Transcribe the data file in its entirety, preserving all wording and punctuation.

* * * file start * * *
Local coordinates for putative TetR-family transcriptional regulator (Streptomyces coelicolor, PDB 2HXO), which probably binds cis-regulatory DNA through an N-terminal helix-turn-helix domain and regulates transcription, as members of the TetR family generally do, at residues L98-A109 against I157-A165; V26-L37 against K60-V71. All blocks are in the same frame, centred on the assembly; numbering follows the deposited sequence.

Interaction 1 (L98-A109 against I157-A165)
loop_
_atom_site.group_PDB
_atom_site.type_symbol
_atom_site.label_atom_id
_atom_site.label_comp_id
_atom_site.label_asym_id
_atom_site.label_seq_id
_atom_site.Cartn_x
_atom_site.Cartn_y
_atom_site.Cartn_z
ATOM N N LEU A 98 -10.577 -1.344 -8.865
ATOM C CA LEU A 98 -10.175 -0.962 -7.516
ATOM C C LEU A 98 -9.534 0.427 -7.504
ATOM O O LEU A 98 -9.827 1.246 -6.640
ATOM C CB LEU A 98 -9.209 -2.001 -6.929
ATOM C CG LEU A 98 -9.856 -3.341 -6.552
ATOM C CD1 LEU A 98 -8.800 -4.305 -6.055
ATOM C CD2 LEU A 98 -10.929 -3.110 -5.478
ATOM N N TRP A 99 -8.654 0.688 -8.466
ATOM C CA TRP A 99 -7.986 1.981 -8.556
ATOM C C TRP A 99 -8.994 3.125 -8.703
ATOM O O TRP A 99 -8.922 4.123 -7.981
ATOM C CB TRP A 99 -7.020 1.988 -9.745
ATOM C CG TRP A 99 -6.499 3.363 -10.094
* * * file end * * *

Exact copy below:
Local coordinates for putative TetR-family transcriptional regulator (Streptomyces coelicolor, PDB 2HXO), which probably binds cis-regulatory DNA through an N-terminal helix-turn-helix domain and regulates transcription, as members of the TetR family generally do, at residues L98-A109 against I157-A165; V26-L37 against K60-V71. All blocks are in the same frame, centred on the assembly; numbering follows the deposited sequence.

Interaction 1 (L98-A109 against I157-A165)
loop_
_atom_site.group_PDB
_atom_site.type_symbol
_atom_site.label_atom_id
_atom_site.label_comp_id
_atom_site.label_asym_id
_atom_site.label_seq_id
_atom_site.Cartn_x
_atom_site.Cartn_y
_atom_site.Cartn_z
ATOM N N LEU A 98 -10.577 -1.344 -8.865
ATOM C CA LEU A 98 -10.175 -0.962 -7.516
ATOM C C LEU A 98 -9.534 0.427 -7.504
ATOM O O LEU A 98 -9.827 1.246 -6.640
ATOM C CB LEU A 98 -9.209 -2.001 -6.929
ATOM C CG LEU A 98 -9.856 -3.341 -6.552
ATOM C CD1 LEU A 98 -8.800 -4.305 -6.055
ATOM C CD2 LEU A 98 -10.929 -3.110 -5.478
ATOM N N TRP A 99 -8.654 0.688 -8.466
ATOM C CA TRP A 99 -7.986 1.981 -8.556
ATOM C C TRP A 99 -8.994 3.125 -8.703
ATOM O O TRP A 99 -8.922 4.123 -7.981
ATOM C CB TRP A 99 -7.020 1.988 -9.745
ATOM C CG TRP A 99 -6.499 3.363 -10.094